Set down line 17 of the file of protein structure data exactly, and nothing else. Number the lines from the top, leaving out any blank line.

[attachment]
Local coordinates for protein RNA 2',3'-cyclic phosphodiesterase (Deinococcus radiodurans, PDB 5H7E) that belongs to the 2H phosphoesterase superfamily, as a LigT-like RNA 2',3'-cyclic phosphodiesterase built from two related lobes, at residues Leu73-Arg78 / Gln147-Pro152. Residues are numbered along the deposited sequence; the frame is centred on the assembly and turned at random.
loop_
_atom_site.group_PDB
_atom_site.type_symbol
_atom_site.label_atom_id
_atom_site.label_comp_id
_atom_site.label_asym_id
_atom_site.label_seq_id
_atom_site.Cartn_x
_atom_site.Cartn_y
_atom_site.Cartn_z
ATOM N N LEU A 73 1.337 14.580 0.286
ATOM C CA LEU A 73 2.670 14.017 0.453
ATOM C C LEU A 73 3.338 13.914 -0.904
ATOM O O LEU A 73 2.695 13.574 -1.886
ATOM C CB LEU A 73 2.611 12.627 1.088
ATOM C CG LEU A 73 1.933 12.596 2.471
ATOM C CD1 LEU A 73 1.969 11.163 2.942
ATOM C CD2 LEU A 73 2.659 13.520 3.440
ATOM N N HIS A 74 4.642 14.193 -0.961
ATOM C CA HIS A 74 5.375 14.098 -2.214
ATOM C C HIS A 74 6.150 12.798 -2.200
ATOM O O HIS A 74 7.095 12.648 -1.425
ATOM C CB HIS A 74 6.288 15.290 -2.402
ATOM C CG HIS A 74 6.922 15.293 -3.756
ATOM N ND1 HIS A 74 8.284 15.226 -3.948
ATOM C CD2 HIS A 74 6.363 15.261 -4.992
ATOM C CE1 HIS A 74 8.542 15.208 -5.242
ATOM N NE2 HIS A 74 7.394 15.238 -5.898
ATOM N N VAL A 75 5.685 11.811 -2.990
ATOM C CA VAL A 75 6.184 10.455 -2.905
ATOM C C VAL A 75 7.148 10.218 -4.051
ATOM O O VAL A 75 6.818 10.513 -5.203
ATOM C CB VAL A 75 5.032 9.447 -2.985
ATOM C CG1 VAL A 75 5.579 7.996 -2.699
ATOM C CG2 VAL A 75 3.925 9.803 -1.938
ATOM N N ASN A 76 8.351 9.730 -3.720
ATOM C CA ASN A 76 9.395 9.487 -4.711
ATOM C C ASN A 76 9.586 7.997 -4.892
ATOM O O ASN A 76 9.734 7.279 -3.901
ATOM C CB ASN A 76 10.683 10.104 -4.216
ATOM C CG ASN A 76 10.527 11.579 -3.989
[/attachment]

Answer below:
ATOM C CG LEU A 73 1.933 12.596 2.471